Selecting the right influencer for a brand can be a challenging process, and there is not a one-size fits all approach, says Hall. When pairing influencers with brands, Goat will first look at the metrics an influencer is achieving, such as how many impressions they are delivering, their engagement rate and how relevant any comments are. Goat also ensures any influencers it works with are consumers of the brand being promoted.
“If it looks inauthentic, it’s never going to work,” says Hall.
Fuel Hub works with a range of influencers, from elite athletes such as British Olympic gold medal winner Jonny Brownlee to micro influencers.
“It’s important to have a mix,” says Berry. “Micro and nano influencers tend to work better in volume but they also have higher engagement, so their followers are more likely to share the content.”
It is also important to select influencers who have previous experience with seasonal marketing.
“If they have a track record of doing great holiday campaign content, that’s another rationale for using them,” says Nazir.
However, brands should ensure their seasonal strategies are an extension of their always-on strategy rather than something entirely different, she says.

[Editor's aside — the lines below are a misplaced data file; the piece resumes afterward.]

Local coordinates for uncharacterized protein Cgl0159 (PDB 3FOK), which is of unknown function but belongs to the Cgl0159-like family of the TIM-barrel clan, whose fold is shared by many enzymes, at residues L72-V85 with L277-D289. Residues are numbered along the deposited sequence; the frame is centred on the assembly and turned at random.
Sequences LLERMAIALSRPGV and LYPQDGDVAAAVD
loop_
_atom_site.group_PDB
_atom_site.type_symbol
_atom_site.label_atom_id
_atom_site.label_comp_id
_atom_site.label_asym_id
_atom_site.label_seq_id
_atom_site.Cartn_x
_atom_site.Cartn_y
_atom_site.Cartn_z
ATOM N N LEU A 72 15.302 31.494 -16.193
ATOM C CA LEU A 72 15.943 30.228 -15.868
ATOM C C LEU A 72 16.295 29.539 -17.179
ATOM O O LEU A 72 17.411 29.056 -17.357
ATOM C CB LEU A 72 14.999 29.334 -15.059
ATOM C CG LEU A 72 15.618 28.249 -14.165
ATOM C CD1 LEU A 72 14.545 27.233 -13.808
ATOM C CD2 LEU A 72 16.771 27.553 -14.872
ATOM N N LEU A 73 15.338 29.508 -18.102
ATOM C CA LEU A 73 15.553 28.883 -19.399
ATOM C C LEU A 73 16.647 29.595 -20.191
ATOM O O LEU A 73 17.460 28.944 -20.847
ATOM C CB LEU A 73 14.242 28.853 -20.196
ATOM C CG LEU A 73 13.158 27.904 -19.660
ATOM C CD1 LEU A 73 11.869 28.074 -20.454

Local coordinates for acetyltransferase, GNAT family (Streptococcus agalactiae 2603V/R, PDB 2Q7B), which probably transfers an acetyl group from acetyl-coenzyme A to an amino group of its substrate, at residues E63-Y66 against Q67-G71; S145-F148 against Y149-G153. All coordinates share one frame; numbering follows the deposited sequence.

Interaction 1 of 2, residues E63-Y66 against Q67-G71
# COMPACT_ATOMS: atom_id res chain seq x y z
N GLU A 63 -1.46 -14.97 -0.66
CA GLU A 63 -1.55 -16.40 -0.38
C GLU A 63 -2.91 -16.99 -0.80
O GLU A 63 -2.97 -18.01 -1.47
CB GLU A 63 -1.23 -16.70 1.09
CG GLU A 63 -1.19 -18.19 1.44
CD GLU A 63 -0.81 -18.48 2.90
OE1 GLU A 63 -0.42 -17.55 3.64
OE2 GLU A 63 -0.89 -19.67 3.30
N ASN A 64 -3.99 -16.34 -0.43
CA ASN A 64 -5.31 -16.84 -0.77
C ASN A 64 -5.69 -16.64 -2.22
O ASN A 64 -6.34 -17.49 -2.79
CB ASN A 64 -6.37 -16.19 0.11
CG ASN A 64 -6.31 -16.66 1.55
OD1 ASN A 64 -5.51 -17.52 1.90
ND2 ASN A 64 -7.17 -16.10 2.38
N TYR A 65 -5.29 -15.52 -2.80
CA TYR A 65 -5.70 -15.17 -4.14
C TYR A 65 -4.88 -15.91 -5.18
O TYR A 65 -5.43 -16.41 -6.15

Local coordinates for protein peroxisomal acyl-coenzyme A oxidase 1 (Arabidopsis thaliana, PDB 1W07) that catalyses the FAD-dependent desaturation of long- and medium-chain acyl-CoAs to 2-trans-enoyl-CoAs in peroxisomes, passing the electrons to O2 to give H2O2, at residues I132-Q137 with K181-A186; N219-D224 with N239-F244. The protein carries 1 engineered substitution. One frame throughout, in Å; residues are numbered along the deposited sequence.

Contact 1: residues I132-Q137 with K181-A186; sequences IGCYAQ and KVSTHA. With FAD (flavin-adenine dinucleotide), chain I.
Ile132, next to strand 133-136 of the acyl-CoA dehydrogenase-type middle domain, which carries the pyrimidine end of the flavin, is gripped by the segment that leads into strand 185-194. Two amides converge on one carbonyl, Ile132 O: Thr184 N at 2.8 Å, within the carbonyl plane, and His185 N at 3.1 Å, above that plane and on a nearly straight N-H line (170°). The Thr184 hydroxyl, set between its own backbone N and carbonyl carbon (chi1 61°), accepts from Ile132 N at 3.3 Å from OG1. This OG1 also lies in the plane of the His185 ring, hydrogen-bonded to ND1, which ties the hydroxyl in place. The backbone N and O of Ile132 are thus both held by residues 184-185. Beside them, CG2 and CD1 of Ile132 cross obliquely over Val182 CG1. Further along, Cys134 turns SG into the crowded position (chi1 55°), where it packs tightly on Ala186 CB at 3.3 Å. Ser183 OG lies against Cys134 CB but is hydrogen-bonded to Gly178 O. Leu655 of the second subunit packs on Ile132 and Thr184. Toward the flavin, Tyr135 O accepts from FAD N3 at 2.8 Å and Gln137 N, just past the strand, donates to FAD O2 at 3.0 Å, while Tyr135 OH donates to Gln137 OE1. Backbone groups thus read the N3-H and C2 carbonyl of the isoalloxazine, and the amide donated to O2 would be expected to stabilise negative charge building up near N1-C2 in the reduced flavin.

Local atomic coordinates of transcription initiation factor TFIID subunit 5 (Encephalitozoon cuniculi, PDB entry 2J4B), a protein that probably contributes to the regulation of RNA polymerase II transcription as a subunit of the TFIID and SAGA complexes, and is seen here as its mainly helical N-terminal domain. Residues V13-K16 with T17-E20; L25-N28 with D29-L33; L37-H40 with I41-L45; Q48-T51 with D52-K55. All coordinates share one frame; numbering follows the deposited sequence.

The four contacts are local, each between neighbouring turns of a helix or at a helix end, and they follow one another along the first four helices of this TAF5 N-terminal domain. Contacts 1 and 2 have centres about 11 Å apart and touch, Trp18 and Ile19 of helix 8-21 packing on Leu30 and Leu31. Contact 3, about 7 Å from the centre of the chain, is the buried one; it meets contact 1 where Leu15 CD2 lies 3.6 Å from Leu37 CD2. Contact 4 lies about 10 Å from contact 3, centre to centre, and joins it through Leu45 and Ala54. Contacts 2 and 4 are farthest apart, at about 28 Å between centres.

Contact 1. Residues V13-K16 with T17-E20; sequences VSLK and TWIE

“Often brands lean into being quite short term and promotional in their seasonal campaigns, and they miss an opportunity to connect to their wider brand story,” Nazir says.
Agriculture-focused marketing agency Filament gives its clients’ influencers freedom to speak about a range of topics as part of their always-on strategy, but then during certain seasons the brief becomes more prescriptive.
“At the start of the year we say here are all the topics we would love for you to talk about at some point during the year, but for these specific months, this is the content we need you to talk about,” says Danielle Burken, senior manager at Filament. Once the influencer campaigns are up and running, measuring their success ultimately depends on the objective the brand is trying to achieve.
“If you’re looking for awareness, then it’s reach and impressions, but if your objective is conversion and sales, then you need to look at different attribution tools such as affiliate links, coupon codes or website visits,” says Nazir.
By taking these steps and engaging the right influencers, brands have a better chance of rising above the seasonal noise and maximising their sales.
Combining consumer insights with influencer marketing campaigns
Meltwater’s suite of products including Radarly (consumer intelligence) and Klear (influencer marketing) can help brands understand more about their customers and how best to reach them in periods of seasonality
Standing out from the crowd is the biggest challenge brands face during periods of seasonality. For influencer campaigns to have impact, brands need to be confident about who they are targeting. Once that has been defined, it is then a question of how best to reach them. By combining Meltwater’s Klear and Radarly platforms, brands can build up a clearer picture of their target audience and manage their marketing efforts all in one place, making it easier to plan and execute seasonal campaigns.